“There is no trouble so great or grave that cannot be much diminished by a nice cup of tea.” ~ Bernard-Paul Heroux

OK tea lovers, have you ever made your tea and have it come out flat, chemical-y and/or bitter tasting?

Yup, I thought so. But don’t worry, it’s happened to me too.

Making a cup of tea is quite an easy process when you think about it – just boil water, add tea leaves, and drink. Right?

Well, yes…and no.

3 Important Things for the Perfect Cup of Tea

There are a few simple steps you can take when you’re making your tea that makes it even better than you can imagine. Don’t worry, it won’t change up your tea brewing routine too much. πŸ˜‰

#1 Water Does Matter!

99 % of tea is made up of water then it’s reasonable to assume if your water tastes good, then your tea will taste good too.

Let me tell it to you straight, the best water to use for brewing tea is cold, filtered or bottled water.

Never use distilled or previously-boiled water because it lacks the oxygen levels in the water to make the tea taste good. The key is the higher the oxygen content, the better tasting the tea.

Also, you want to try to stay away from pure tap water. You can still use it, if it tastes good to you, but all too often tap water is full of chlorine, sulfur, iron and other chemicals for cleaning. Those components can make the water taste and smell very noxious and so will the tea as a result.

You didn’t know you were getting a chemistry lesson today did you? But really, I don’t mean for you to run out and buy the most expensive brand of bottled water for your tea – just use your tap water that’s been filtered and you’ll be good to go.

#2 Hot, but Not Too Hot!

The biggest complaint I’ve ever heard about tea is that it’s too bitter, but it really doesn’t have to be that way – trust me.

One reason your tea is so bitter is because you’re using too hot of water when you’re steeping your tea.

Most people think you just boil water and throw in tea leaves and you’re done. Wrong!

Some teas are more delicate than others and therefore require cooler water for break down. For example, White or Green teas require much cooler water than Black teas.

So pay attention to what kind of tea you’re making and what the temperature it requires to brew properly. Most often if you pay attention to the packaging your tea comes in it will tell you the optimum brewing temp.

Here’s a simple chart to get you started:

 

Water Temperatures for Tea Brewing

Black

205 – 212 F / 96 – 100 C

White

160 – 175 F / 71 – 79 C

Green

165 – 185 F / 74 – 85 C

Oolong

185 – 200 F / 85 – 93 C

Pu-reh

212 F / 100 C

Herbal (Tisanes)

205 – 212 F / 96 – 100 C

#3 Remember the Time!

Relating back to tip #2, the second reason your tea can be too bitter is due to the steep time you use.

I’ve seen a lot of people throw in a tea bag (or tea infuser with loose tea), leave it sit in their cup for 10 minutes or more and then drink – never removing the tea bag. I get an awful taste in my mouth just thinking about it.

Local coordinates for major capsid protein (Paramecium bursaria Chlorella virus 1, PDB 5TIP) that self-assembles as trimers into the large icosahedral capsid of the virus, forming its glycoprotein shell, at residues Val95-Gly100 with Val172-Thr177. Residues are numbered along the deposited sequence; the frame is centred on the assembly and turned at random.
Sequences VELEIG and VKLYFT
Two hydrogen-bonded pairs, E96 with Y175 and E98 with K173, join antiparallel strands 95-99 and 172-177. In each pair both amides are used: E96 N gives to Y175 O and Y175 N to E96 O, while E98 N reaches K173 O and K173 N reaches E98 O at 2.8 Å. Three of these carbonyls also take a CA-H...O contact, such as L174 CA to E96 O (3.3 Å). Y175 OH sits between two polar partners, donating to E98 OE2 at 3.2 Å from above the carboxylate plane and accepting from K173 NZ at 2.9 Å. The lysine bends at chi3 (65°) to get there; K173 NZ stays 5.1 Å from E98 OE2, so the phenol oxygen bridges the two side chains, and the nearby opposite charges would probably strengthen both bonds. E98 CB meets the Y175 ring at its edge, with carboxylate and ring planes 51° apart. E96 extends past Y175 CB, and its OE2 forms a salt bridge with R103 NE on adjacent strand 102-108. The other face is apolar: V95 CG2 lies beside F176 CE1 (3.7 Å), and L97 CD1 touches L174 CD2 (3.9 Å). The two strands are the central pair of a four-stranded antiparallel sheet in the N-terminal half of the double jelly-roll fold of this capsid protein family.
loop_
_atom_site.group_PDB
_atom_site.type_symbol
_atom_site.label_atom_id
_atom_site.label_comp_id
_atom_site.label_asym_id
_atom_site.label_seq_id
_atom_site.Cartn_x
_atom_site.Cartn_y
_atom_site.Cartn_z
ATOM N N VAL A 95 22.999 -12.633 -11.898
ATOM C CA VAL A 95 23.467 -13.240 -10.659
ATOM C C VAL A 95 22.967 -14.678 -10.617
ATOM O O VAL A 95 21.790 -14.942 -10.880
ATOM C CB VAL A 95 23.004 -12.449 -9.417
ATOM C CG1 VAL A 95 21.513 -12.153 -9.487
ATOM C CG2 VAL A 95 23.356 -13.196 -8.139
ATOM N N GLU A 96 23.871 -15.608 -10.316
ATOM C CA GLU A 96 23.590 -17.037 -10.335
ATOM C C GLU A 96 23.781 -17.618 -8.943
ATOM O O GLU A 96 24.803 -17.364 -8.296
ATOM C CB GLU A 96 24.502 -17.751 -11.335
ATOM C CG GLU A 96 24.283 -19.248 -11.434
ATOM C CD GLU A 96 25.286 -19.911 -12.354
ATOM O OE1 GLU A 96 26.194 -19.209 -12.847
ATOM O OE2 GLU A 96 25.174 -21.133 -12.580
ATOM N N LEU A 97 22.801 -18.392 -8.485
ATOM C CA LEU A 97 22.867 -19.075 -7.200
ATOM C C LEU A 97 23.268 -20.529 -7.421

Here’s what’s really going on in your cup:

After adding the correctly temped water to the tea leaves they start to break down. As they break down they release what’s called tannins (and other things). If steeped too long the tannin concentration is extremely high. Resulting in guess what? Bitter tea.

So pay attention to the steeping time on the packaging your tea comes in.

But just to be helpful, I’ve created a generalized chart for you to follow. Keep in mind this is using the water temps of the above chart.

 

Tea Steeping Times

Black

3 – 4 Minutes

White

2 – 3 Minutes

Green

2 – 3 Minutes

Oolong

3 – 5 Minutes

Pu-erh

1st infusion –Β 10 Seconds

2ndΒ infusion –Β 25 Seconds

etc.

Herbal (Tisane)

5 – 8 Minutes

Sidenote: You can steep most tea multiple times (multiple infusions) just remember to increase the steeping time as you go.

Bonus Tip:

When you’re done steeping the tea do you ever take the teabag out and try to squeeze all the extra tea out?

Now’s the time to refrain from that habit. Or at least try to keep from doing it…

When you squeeze the excess tea out of the teabag it releases tannins into your cup of tea. The excess tannins cause your tea to be more bitter than it normally would.

So next time you make a cup of tea, just let the teabag drip and then remove – and no squeezing!

That is unless you enjoy bitter tea. πŸ˜‰

Now You Know

While it’s hard to mess up a cup of tea, but there is a correct way to getting the best flavor out of your tea leaves.

These 3 tips can get you started discovering how great tea can actually taste if made properly. You can discover what an experience it can really be.

But, ultimately, I encourage you to continue exploring and experimenting to find the way to make the best cup of tea possible for you.

Enjoy and drink up!

Tea is made for sharing!
Jen
 

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